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The General Theory of Employment, Interest, and Money (Great Minds) Paperback – May 1, 1997
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About the Author
John Maynard Keynes was born in Cambridge, England, on July 5, 1883. His father, John Neville Keynes, was a professor and administrator at Cambridge University and himself the author of The Scope and Methods of Political Economy. After attending Eton (1897–1902), Keynes entered King’s College, where he studied economics. Following graduation, he worked in the India Office (1906–1908); lectured on economics at Cambridge (1908); was made a fellow of King’s College (1909), editor of the Economic Journal, and secretary of the Royal Economic Society (1911); and accepted a position in the British treasury.
In 1919 Keynes was principal representative of the treasury at the Paris Peace Conference. Disturbed by developments at the conference, however, he soon resigned. His Economic Consequences of the Peace (1919) gave voice to his strong objection to the punitive measures being enacted against Germany. In this eloquently argued and strangely prescient work, Keynes detailed the problems that would result from the war reparations to be made by conquered Germany beyond her ability to pay, as well as the devastating economic, social, and political consequences of continuing European ultranationalism.
Keynes returned to England to resume teaching at Cambridge (1920–37), during which time he gave the Sidney Ball Lecture that was published as the pamphlet The End of Laissez-Faire (1926) and wrote his main work, The General Theory of Employment, Interest, and Money (1935–36). Critiquing the neoclassical theory of Alfred Marshall, namely, that a normally functioning market
economy leads to full employment, Keynes showed that a market economy can operate at less than full employment and that it may even work against reducing unemployment. Keynes advocated enlightened governmental intervention over unregulated laissez-faire policies. The Keynesian analysis of how monetary and financial arrangements affect the economy has formed the basis of subsequent activist governmental fiscal and monetary policy.
Heart trouble ended Keynes’s academic career in 1937. However, he remained active as an adviser to the chancellor of the exchequer (1940) and as principal British delegate and negotiator at the Bretton Woods Conference (1944), Stage II of Lend Lease (1944), arrangements for a United States loan to Britain (1945), and the inauguration of the International Monetary Fund and the International Bank (1946). In 1942, he was raised to the peerage, being named 1st Baron Keynes of Tilton. John Maynard Keynes died in Firle, Sussex, on April 21, 1946.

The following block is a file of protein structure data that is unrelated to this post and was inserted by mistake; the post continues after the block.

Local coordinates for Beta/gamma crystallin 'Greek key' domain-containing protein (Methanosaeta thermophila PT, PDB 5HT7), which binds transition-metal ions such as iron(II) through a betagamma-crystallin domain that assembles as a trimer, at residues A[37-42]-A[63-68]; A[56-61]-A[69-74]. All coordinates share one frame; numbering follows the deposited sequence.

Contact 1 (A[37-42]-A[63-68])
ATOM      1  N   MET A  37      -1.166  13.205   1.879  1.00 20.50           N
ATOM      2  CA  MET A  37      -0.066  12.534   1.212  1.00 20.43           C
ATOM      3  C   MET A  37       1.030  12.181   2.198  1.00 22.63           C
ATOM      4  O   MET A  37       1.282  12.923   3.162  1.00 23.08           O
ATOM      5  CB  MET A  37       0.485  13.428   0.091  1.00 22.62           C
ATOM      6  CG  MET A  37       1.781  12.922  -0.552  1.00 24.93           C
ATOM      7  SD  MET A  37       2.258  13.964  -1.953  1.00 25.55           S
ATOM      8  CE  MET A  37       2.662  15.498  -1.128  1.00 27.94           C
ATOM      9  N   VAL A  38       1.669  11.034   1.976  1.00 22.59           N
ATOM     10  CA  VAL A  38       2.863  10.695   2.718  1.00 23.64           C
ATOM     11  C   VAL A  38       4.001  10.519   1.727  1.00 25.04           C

Keynes’s other published works include A Revision of the Treaty (1922), A Tract on Monetary Reform (1923), A Treatise on Money (1930), and How to Pay for the War (1940).
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This edition is bunk, though. I think it's one of those quick-print versions where a publishing company takes a text available through public domain and prints you a copy when you order it. That's probably fine in itself, but this one is missing all of the footnotes, where (I hear!) Keynes conducts a lot of his argument with his contemporary economists. Page 81 even references them: "My running comments on the above [topic] have been made in the footnotes." But no footnotes!
This particular edition is also large (~7.5"x10") with fairly small print, making a less than ideal physical reading experience. It's skinny, too, squeezing more than 400 pages worth of material into 167 pages. I don't know about you, but I really like being able to turn the pages more often than I can here. Turning makes me feel like I'm making progress.
There is ample room in the margins and other white space for your own notes, though, which is a plus.
Keynes' GT argues that the classic theory of laissez-faire is actually a rare case. His general theory, that a capitalist economy is unstable due to the inherent flaws of capitalism, is the normal condition. An objective of full employment, through monetary and fiscal policy, will alleviate the curse of depressions and major recessions. By allowing government control of output his theory has saved capitalism from demise.
It is unfortunate that Keynes' name is used in a modern sense to support actions which he directly refutes in the GT. A must read for anyone interested in the GT is Hyman Minsky's 'Stabilizing an Unstable Economy'.
Sidenote: The BN edition of the GT is terrible. I ordered the hardcover edition to have a permanent reference. This edition has numerous typos, nearly unreadable tables, awkward physical dimensions, and Keynes' internal citations do not line up with BN's pages. Also, for some reason the last paragraph in some chapters are a different font. It is possible that it was an update by Keynes but no clue is given in the book. Not even the original date of publication is given. Avoid the BN edition if possible.